The Seventh World Trade Organisation (WTO) Ministerial Conference took place in Geneva on 30 November - 2 December 2009. The WTO Ministerial meetings have been slated for their failed negotiating rounds, the first being the collapse of the WTO talks in Seattle, followed by Cancun and the Hong Kong Ministerial meetings. … By Michelle Pressend, Trade Strategy Group, hosted by EJN.
In 2001 the Doha Declaration was meant to foster “development” in developing countries and address the adverse impact of trade liberalization and deregulation. The key issues negotiated in the Doha Round, the so-called “development agenda”, include agriculture, industrial tariffs services and the environment. However, these negotiations are proving to be anything but developmental for developing and least developed countries. The negotiations continue to be unbalanced, with developing countries still being offered a raw deal.
Because of the current impasse in negotiations, the Seventh Ministerial will a “be stock-taking” by the WTO. It will not be a negotiating one and its outcome won’t be a binding declaration. The theme is “WTO the Multilateral Trading System and the Current Global Economic Environment”. Two sub-themes were identified, and they are: “Review of WTO activities, including the Doha Work Programme” and “WTO’s contribution to contribution to recovery, growth and development”. The general focus will be on how to improve the functioning of the WTO, including decision-making.
The intention is to conclude the round by 2010; however, even the Director-General of the WTO, Pascal Lamy, doesn't seem very confident that this deadline will be met. He said that it would be difficult to meet the new 2010 deadline for a deal set by political leaders if the pace of negotiation does not speed up (Reuters article by Jonathan Lynn, 19 October 2009).
The stalemate is largely over developed countries’ reluctance to make considerable reductions in their trade-distorting agricultural subsidies and unbalanced proposals for further reductions in industrial tariffs.
What is alarming is the lack of recognition that the very rules and policies espoused by the WTO are at the core of the global economic and planetary ecological crisis, namely, to prioritise growth based on orthodox economics and unrealistic assumptions. The type of policies and rules promoted by the multilateral trading system support integration into the global economy based on neo-liberal policies that enforce global privatisation, deregulation, trade liberalization and the opening of financial markets and institutions with the aim of preventing regulated capital flows and generally promoting more market driven economies that continue to have a devastating impact on jobs, poor people’s quality of life and the planet’s resources.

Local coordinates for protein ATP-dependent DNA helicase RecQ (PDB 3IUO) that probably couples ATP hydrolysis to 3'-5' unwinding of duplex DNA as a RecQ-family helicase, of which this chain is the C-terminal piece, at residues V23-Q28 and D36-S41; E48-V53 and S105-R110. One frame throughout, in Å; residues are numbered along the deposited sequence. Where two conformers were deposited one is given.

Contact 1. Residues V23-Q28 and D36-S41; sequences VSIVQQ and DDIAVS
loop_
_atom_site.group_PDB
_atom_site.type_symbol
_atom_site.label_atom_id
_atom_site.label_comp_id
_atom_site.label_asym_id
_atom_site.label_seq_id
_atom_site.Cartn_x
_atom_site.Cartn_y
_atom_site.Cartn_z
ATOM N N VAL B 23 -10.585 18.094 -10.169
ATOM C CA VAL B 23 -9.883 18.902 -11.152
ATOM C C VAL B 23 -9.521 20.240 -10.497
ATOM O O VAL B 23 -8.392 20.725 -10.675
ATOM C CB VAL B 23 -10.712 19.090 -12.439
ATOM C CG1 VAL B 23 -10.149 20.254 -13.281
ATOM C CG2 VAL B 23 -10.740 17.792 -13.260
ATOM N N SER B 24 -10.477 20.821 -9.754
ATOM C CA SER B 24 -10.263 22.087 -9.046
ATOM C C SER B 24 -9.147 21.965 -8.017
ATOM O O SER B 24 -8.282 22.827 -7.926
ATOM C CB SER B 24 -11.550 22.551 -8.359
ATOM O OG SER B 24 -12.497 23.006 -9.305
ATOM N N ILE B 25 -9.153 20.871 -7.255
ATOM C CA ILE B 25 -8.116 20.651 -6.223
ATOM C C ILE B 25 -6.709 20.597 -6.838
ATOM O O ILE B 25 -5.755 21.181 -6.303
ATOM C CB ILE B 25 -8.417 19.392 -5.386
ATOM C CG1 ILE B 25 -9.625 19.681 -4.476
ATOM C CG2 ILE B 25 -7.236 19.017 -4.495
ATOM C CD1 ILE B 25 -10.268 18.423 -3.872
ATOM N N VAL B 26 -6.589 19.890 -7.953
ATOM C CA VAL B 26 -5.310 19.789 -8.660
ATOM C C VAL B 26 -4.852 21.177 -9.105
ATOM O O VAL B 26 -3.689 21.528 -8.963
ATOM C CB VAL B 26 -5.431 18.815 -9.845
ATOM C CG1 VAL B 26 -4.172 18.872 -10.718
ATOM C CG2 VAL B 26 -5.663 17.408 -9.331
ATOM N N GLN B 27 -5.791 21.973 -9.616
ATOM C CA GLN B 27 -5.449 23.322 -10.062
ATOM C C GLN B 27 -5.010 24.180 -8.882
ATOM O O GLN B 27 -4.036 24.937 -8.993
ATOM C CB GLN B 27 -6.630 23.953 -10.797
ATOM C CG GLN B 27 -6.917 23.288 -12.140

In agriculture the export-driven model has made many developing countries net importers of food because of poor productive capacity and inability to compete with susbisdised markets in the North. So the points of contestation in agriculture are the elimination and/or reduction of trade-distorting subsidies and substantial market access opportunities for developing countries’ agricultural goods. However, African countries, like many in the South, have huge peasant, family, subsistence and small-scale farming communities. In order to protect these farming communities against import surges and for them to maintain their livelihoods, it is vital that proposed mechanisms like the Special Product and Special Safeguard Mechanism must be enforced. But more importantly the current food crisis necessitates a paradigm shift in the production and consumption for food to local and regional development. The WTO policies and rules perpetuate the current export-led industrial agriculture production systems that are highly energy intensive dependent on fossil fuel-based fertilizers and chemicals for production and significantly contribute to climate change.
On Non Agriculture Market Access (NAMA), the proposed formula to reduce industrial tariffs will severely curtail developing countries opportunities for industrial development and will have huge implications for jobs in manufacturing. A statement by the International Trade Unions Confederation (ITUC) on collapse of WTO talks in July 2008, stressed that considerable pressure was put on developing countries to accept the NAMA proposals, even though they stood to result in job losses and increased pressure on workers’ wages and working conditions, and to prevent new industrial jobs from being created.
What is apparent in these negotiations is that developed countries want to have their cake and eat it.
The Africa Trade Network (ATN) held a meeting in Cape Town, South Africa, from 1-3 October, 2009 and our demands strongly call for a moratorium on all negotiations under the Doha Round as it is necessary for all governments to assess the consistency of the proposals on the table with the policy measures necessitated by the global crises.
The stalemate in the negotiations questions the legitimacy of the WTO to promote fair and balanced multilateral trade rules that will address the past and current inequities, which developing countries are faced with.
In the context of the global economic and planetary crisis, the question is: Will the WTO Ministerial seek the opportunity to question unbalanced trade rules or continue discussions within the current economic paradigm that essentially perpetuates underdevelopment in developing countries and foster policies and rules that are central to the crisis?
Some excerpts have been taking from an original article I wrote for SACSIS, “Steamrolling the WTO Doha Negotiations” (www.sacsis.org.za).
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